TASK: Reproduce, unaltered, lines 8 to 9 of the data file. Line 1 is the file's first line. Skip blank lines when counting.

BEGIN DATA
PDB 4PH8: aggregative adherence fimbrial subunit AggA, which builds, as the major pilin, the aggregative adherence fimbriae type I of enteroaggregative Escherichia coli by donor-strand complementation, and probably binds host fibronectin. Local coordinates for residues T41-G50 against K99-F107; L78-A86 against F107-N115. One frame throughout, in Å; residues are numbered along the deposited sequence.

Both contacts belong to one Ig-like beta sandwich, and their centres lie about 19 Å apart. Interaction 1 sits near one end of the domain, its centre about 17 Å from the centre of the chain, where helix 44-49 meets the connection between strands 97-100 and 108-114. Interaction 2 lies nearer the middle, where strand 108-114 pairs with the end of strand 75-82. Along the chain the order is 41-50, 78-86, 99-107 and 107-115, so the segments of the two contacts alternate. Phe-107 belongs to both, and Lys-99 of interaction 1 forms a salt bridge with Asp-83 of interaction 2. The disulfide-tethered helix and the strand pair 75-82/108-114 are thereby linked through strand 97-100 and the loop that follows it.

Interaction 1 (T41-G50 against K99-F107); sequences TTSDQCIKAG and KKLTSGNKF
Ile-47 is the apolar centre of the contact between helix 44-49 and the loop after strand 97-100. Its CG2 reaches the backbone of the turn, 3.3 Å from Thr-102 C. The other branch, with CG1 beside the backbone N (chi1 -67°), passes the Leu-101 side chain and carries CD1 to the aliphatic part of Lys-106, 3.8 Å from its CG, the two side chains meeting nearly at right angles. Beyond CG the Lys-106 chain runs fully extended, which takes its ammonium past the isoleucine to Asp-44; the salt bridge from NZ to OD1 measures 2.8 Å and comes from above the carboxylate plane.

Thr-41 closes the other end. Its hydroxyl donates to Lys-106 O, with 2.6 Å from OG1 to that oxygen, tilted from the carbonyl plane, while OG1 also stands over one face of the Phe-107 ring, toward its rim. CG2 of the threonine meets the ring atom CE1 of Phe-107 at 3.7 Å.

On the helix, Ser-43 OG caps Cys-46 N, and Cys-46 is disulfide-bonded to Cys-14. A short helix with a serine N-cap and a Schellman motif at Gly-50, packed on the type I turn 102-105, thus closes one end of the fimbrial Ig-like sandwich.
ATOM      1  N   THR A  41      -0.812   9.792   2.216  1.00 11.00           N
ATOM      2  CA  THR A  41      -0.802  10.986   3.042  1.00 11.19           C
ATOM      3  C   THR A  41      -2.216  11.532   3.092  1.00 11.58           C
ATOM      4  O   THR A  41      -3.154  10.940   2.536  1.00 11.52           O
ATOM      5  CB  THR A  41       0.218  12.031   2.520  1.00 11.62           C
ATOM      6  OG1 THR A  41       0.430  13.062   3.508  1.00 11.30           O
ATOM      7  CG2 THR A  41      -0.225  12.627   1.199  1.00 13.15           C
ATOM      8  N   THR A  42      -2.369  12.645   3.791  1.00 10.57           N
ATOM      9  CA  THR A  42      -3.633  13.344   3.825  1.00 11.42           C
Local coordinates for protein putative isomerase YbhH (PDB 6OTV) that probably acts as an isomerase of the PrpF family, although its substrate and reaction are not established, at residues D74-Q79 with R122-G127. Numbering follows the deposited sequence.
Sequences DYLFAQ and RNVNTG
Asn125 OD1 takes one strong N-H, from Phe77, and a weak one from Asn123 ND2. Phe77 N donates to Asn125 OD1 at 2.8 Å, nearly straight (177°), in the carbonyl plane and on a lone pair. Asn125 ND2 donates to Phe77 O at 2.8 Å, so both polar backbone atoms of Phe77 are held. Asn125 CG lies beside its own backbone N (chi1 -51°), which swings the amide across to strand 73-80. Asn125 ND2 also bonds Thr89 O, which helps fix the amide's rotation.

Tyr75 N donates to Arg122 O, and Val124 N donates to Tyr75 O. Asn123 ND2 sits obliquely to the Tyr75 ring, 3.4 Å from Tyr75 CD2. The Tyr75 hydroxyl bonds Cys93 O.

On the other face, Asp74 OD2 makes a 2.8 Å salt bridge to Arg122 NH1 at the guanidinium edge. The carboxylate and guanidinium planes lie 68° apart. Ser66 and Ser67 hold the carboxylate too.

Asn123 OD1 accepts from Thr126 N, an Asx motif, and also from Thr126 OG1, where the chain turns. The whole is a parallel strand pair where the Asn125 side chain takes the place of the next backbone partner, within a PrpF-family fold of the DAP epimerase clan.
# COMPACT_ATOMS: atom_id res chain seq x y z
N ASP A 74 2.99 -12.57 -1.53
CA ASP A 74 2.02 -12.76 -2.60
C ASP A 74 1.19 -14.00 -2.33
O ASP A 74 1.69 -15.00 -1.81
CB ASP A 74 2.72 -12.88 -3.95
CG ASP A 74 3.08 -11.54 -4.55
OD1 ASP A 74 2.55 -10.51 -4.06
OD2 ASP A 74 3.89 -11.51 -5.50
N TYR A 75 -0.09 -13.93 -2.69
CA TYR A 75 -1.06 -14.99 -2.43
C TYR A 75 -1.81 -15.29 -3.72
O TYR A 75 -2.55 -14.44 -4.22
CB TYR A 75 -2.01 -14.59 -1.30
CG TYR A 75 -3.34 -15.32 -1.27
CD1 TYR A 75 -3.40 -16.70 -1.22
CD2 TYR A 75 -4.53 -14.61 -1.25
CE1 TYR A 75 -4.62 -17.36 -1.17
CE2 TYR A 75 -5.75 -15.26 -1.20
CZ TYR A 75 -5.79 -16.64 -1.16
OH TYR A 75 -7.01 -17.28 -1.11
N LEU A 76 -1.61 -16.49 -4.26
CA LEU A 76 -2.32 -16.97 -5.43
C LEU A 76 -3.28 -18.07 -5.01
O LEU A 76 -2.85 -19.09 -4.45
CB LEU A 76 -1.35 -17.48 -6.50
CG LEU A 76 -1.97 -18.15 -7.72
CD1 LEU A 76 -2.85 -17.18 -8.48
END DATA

ATOM      2  CA  THR A  41      -0.802  10.986   3.042  1.00 11.19           C
ATOM      3  C   THR A  41      -2.216  11.532   3.092  1.00 11.58           C